They insulate, protect against fire, control moisture and even block out sound. The properties of plasterboard are well known in the trade, but knowing what to do with it when it becomes waste hasn’t always been clear.
More than 300,000 tonnes of waste plasterboard is generated in the UK each year from new construction activity, according to WRAP – an organisation that helps businesses to reduce waste and develop sustainable ways of working. At least another 500,000 tonnes of waste comes from demolition and refurbishment projects.
It was once fine to take waste plasterboard to landfill as it was deemed ‘inert’ – essentially waste that doesn’t dissolve, burn or chemically react to anything else, and therefore offers no threat or harm to the environment or human health.
But in July 2005, that thinking changed.
The EU Landfill Directive reclassified plasterboard as non-inert waste because it contained small amounts of paper. When gypsum is mixed with biodegradable waste in the moist, airless atmosphere of a typical landfill site, a chemical reaction takes place, which releases the toxic gas hydrogen sulphide.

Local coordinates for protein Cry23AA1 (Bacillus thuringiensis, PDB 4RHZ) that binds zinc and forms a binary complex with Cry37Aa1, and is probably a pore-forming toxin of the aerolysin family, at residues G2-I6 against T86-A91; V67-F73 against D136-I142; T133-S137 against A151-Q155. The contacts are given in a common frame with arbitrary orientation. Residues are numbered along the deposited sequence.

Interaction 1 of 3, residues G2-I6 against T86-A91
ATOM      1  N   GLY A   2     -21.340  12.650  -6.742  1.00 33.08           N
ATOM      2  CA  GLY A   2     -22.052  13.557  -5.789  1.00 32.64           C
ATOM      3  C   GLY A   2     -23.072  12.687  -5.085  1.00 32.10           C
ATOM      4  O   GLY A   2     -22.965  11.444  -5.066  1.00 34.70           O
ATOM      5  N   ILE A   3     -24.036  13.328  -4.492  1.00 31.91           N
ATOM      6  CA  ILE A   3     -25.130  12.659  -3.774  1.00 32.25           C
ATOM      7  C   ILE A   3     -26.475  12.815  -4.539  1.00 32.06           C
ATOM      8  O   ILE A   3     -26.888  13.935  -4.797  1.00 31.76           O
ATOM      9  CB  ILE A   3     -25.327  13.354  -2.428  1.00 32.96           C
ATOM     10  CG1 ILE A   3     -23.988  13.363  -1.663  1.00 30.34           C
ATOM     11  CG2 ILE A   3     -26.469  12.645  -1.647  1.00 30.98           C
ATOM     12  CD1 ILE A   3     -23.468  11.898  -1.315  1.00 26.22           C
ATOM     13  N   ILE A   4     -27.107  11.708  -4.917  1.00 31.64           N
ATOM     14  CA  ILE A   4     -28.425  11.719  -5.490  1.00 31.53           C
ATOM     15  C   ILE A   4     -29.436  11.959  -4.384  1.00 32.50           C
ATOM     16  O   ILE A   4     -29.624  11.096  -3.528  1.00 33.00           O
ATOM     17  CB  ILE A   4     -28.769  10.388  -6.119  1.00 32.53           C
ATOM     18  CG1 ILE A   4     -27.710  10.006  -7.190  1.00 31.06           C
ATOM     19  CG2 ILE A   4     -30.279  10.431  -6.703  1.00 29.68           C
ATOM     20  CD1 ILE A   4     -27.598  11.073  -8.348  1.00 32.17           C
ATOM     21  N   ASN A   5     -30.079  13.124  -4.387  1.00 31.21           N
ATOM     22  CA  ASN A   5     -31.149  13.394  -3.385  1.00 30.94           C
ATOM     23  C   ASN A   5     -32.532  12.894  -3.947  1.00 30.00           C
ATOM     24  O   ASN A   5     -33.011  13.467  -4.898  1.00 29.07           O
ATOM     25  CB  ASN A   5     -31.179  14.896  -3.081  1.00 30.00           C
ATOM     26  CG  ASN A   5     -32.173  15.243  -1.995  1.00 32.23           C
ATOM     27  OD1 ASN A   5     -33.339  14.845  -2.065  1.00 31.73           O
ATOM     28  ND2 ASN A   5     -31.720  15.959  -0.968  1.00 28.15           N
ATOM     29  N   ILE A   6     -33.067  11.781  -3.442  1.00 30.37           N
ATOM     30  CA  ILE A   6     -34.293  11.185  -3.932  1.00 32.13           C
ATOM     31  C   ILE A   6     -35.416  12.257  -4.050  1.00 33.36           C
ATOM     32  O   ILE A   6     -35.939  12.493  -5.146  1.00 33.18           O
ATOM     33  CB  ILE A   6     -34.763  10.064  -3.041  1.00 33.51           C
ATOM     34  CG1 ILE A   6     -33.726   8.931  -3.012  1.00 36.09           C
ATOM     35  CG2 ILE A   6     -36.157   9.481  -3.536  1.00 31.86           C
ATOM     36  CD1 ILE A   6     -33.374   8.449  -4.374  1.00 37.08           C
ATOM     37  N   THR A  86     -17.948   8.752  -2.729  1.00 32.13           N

In short, that means plasterboard – or any other material that contains gypsum – can’t be taken to landfill, to be left to decompose with biodegradable household waste.
If you tried to take plasterboard to a landfill today, you’d have to put it in a special Monocell. There’s no other option available to you – unless you want to incur a hefty fine and risk damaging your company’s reputation.
The great thing about plasterboard is that it can be easily recycled into new plasterboard, without the addition of any other material. It’s what’s known as closed-loop recycling. As long as the gypsum isn’t contaminated, you can help create new, high quality plasterboard for another construction project somewhere else in the UK.
In our next blog post we’ll take a look at the other uses of discarded plasterboard, because it’s more versatile than you’d think. For more information on plasterboard recycling visit the British Gypsum website.